Snow blankets Suffolk
Published 5:59 pm Saturday, January 30, 2010
Suffolk resident Jack Kress spent some time outdoors Saturday morning, enjoying the opportunity to take care of some needed yard work. But it may not have been the yard work he was used to.
Kress and many of his neighbors found themselves shoveling snow off their driveways, walkways and patios Saturday as a significant snowstorm rushed through the Hampton Roads area.
In Suffolk, early reports put snow totals above six inches, with some areas receiving more.
“I don’t mind it too much,” Kress said, shoveling snow from the driveway while wearing a Santa hat. “It’s pretty good exercise.”
Although Kress, his neighbors and the dozens of children riding sleds and playing in the snow throughout the Riverview neighborhood seemed not to mind the snow, others were not having nearly as much fun.
In fact, the Suffolk Police Department reported a total of 17 accidents between of midnight and 2 p.m., with nine of those taking place after 7 a.m. No serious injuries were reported.
Suffolk Fire and Rescue reported only one significant incident, which occurred at about 1 p.m., when the awning over the gas pumps at the Happy Shopper Convenience Store at 600 E. Washington St. collapsed onto an unoccupied vehicle. No injuries were reported, but the store was closed for safety purposes.
Roads conditions were sketchy throughout the day, with light to moderate traffic reported and drivability largely dependent on whether the city’s plows or spreaders had been through recently. By mid-afternoon, with a steady, wind-driven sleet falling, city officials were saying that primary roadways were “passable but still considered dangerous.”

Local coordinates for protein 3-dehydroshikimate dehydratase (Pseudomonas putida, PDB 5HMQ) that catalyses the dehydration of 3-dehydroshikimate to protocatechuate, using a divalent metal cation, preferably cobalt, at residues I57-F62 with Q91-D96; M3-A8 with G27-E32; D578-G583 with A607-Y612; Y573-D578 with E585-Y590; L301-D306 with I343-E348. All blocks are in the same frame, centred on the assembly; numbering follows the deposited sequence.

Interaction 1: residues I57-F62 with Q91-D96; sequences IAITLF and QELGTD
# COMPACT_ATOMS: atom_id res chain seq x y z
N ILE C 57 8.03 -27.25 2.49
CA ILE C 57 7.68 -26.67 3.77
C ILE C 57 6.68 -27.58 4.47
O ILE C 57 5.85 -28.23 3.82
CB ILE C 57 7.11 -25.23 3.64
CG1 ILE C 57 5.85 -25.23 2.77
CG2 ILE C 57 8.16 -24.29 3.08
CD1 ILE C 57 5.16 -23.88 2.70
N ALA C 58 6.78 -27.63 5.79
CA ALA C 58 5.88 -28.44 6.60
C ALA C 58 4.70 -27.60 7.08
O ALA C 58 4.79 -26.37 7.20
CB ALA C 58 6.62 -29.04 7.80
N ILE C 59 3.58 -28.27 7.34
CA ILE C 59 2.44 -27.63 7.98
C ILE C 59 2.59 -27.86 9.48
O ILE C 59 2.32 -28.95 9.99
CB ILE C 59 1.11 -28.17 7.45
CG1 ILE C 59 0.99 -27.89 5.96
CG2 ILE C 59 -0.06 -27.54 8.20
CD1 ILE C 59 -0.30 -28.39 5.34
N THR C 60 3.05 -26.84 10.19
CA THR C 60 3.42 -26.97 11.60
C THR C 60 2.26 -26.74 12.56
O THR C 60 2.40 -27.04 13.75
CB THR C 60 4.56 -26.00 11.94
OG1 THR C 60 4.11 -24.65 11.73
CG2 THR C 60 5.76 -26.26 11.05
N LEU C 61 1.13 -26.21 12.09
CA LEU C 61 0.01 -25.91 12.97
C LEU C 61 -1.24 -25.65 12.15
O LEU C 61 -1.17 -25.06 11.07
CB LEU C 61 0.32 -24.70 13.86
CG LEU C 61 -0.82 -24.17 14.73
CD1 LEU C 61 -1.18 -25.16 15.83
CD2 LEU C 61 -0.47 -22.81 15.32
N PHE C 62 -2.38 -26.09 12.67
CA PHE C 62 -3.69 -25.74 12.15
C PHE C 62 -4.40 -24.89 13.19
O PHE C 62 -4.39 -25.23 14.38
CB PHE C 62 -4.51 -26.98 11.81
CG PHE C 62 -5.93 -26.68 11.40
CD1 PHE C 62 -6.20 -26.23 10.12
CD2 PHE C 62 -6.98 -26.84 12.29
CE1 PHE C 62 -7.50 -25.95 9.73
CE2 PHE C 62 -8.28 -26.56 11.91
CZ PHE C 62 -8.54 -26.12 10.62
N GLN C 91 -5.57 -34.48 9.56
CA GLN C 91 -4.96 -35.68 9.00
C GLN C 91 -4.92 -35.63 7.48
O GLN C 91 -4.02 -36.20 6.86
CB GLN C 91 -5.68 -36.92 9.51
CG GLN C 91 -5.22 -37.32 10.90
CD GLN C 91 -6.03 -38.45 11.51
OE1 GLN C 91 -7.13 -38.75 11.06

According to a city press release, Suffolk’s emergency operations center opened at 7 a.m. Saturday, with 23 trucks working with plows and spreaders around the city. The teams were concentrating their efforts on primary roads only until those roads could be cleared. They then planned to move to secondary roads, but roads in many of the city’s neighborhoods showed only tire tracks by Saturday afternoon.
The National Weather Service cited a report from a storm spotter in Driver at 11:15 a.m. that the community had received six inches of snow, with precipitation still falling at that time.
Meteorologist Eric Seymour, working from the NWS’ Wakefield office, said at about 1:30 p.m. Saturday that snow and sleet were expected to alternate throughout the day until the precipitation gradually tapered off around midnight. Sunday, he said should be cold.
“But at least the sun will be out,” he added.
The fine, powdery snow that fell across the region seemed to have caused few problems with the electrical grid, as Dominion Power was reported only isolated cases of disrupted power throughout the state by mid-afternoon Saturday.
At 2 p.m., there were only two reports of lost power in Suffolk and one in Isle of Wight. Pockets of outages in other Hampton Roads communities had affected no more than a few dozen customers.
Suffolk was ready for the snow on Friday night, according to city spokesperson Debbie George, who sent a press release early Friday evening stating that City Manager Selena Cuffee-Glenn had declared a local emergency in advance of the coming severe weather.
The city’s four-wheel-drive vehicles had all been made available for public responses, salt/sand spreaders and plows were on standby, motor graders had been made available to assist with plowing, and five loaders were put in place to load the trucks with a salt and sand mixture, George stated in her release.
The city also announced Friday evening that all city parks and recreation centers would be closed both Saturday and Sunday and that all city-sponsored athletic events that had been scheduled for the weekend had been cancelled.
–Managing Editor Res Spears contributed to this report.